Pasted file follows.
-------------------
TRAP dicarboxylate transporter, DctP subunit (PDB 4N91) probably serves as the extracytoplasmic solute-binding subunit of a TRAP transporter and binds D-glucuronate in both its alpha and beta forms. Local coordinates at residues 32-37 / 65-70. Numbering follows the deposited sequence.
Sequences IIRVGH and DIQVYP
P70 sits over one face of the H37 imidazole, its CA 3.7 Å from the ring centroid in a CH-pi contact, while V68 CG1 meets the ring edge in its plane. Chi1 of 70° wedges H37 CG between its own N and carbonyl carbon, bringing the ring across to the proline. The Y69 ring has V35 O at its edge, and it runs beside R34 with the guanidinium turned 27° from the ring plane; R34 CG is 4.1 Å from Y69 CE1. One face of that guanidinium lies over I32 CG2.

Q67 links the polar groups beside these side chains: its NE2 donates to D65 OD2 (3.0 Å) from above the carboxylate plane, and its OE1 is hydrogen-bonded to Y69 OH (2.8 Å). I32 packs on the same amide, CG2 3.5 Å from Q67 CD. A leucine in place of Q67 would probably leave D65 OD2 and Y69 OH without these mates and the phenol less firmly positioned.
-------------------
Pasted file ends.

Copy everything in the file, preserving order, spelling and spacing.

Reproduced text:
TRAP dicarboxylate transporter, DctP subunit (PDB 4N91) probably serves as the extracytoplasmic solute-binding subunit of a TRAP transporter and binds D-glucuronate in both its alpha and beta forms. Local coordinates at residues 32-37 / 65-70. Numbering follows the deposited sequence.
Sequences IIRVGH and DIQVYP
P70 sits over one face of the H37 imidazole, its CA 3.7 Å from the ring centroid in a CH-pi contact, while V68 CG1 meets the ring edge in its plane. Chi1 of 70° wedges H37 CG between its own N and carbonyl carbon, bringing the ring across to the proline. The Y69 ring has V35 O at its edge, and it runs beside R34 with the guanidinium turned 27° from the ring plane; R34 CG is 4.1 Å from Y69 CE1. One face of that guanidinium lies over I32 CG2.

Q67 links the polar groups beside these side chains: its NE2 donates to D65 OD2 (3.0 Å) from above the carboxylate plane, and its OE1 is hydrogen-bonded to Y69 OH (2.8 Å). I32 packs on the same amide, CG2 3.5 Å from Q67 CD. A leucine in place of Q67 would probably leave D65 OD2 and Y69 OH without these mates and the phenol less firmly positioned.